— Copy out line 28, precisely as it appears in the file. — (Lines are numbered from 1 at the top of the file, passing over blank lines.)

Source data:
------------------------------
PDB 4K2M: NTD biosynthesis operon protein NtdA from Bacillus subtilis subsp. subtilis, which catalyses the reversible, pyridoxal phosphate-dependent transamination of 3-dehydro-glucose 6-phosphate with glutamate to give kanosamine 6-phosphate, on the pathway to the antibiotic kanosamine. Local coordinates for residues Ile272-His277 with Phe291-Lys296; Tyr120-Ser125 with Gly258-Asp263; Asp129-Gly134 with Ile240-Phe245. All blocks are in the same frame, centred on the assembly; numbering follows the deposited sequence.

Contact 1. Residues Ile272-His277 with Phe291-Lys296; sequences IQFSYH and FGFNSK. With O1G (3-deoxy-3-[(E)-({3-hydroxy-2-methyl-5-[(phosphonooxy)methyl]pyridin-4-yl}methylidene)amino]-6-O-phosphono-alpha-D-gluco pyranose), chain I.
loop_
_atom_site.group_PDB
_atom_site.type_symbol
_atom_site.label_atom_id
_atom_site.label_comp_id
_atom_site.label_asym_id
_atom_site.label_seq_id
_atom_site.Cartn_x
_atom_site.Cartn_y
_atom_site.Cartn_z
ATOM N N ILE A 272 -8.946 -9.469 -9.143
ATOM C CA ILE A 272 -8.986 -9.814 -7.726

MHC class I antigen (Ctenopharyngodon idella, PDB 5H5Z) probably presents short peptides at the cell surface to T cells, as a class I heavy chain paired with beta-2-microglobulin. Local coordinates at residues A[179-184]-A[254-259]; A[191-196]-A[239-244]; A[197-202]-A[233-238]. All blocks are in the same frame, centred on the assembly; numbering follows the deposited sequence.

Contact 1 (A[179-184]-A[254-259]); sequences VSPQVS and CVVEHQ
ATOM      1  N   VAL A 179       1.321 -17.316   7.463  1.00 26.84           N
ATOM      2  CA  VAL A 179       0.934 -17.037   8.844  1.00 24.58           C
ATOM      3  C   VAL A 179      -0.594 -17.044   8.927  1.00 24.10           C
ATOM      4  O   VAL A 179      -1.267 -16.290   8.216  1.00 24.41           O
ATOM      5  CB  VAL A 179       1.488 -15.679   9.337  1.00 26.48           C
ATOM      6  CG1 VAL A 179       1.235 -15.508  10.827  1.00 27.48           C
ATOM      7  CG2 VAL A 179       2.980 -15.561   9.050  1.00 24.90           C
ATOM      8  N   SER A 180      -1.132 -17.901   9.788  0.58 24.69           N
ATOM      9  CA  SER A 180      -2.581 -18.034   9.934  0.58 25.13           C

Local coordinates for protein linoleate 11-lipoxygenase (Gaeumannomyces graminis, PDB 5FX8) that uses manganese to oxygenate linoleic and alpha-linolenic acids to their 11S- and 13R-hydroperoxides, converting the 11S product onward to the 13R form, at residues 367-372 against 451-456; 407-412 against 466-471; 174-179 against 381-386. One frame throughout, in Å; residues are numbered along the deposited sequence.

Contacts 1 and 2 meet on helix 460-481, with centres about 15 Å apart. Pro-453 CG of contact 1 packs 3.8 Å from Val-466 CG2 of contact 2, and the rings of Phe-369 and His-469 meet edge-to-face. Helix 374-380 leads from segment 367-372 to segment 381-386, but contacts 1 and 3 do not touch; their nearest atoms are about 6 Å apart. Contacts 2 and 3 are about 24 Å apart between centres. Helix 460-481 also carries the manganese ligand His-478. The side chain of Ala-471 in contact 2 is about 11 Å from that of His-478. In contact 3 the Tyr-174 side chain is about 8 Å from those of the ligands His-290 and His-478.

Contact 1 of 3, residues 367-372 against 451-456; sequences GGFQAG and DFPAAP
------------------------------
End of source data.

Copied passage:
Contact 1 of 3, residues 367-372 against 451-456; sequences GGFQAG and DFPAAP